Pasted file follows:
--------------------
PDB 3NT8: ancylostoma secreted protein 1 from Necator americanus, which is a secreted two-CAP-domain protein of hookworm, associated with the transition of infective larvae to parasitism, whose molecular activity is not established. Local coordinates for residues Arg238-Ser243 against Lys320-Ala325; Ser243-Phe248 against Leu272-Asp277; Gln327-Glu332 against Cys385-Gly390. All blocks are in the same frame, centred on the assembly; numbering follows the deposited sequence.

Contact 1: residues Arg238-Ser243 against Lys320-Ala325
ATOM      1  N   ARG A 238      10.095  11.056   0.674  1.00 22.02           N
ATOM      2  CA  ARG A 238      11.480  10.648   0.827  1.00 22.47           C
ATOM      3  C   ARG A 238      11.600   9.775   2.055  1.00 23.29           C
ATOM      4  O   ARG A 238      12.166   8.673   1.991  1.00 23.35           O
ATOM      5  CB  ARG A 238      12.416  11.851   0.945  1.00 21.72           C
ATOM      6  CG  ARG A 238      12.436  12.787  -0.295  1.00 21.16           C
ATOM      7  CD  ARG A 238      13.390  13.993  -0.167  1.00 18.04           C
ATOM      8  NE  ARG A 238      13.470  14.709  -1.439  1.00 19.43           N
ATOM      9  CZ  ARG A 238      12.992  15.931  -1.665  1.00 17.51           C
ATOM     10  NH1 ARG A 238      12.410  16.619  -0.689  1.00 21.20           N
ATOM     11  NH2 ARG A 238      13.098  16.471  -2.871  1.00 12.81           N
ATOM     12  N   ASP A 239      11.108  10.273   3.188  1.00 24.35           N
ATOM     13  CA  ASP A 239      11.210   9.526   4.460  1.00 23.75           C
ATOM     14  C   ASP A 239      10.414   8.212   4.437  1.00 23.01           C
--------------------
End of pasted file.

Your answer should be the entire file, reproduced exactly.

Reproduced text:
PDB 3NT8: ancylostoma secreted protein 1 from Necator americanus, which is a secreted two-CAP-domain protein of hookworm, associated with the transition of infective larvae to parasitism, whose molecular activity is not established. Local coordinates for residues Arg238-Ser243 against Lys320-Ala325; Ser243-Phe248 against Leu272-Asp277; Gln327-Glu332 against Cys385-Gly390. All blocks are in the same frame, centred on the assembly; numbering follows the deposited sequence.

Contact 1: residues Arg238-Ser243 against Lys320-Ala325
ATOM      1  N   ARG A 238      10.095  11.056   0.674  1.00 22.02           N
ATOM      2  CA  ARG A 238      11.480  10.648   0.827  1.00 22.47           C
ATOM      3  C   ARG A 238      11.600   9.775   2.055  1.00 23.29           C
ATOM      4  O   ARG A 238      12.166   8.673   1.991  1.00 23.35           O
ATOM      5  CB  ARG A 238      12.416  11.851   0.945  1.00 21.72           C
ATOM      6  CG  ARG A 238      12.436  12.787  -0.295  1.00 21.16           C
ATOM      7  CD  ARG A 238      13.390  13.993  -0.167  1.00 18.04           C
ATOM      8  NE  ARG A 238      13.470  14.709  -1.439  1.00 19.43           N
ATOM      9  CZ  ARG A 238      12.992  15.931  -1.665  1.00 17.51           C
ATOM     10  NH1 ARG A 238      12.410  16.619  -0.689  1.00 21.20           N
ATOM     11  NH2 ARG A 238      13.098  16.471  -2.871  1.00 12.81           N
ATOM     12  N   ASP A 239      11.108  10.273   3.188  1.00 24.35           N
ATOM     13  CA  ASP A 239      11.210   9.526   4.460  1.00 23.75           C
ATOM     14  C   ASP A 239      10.414   8.212   4.437  1.00 23.01           C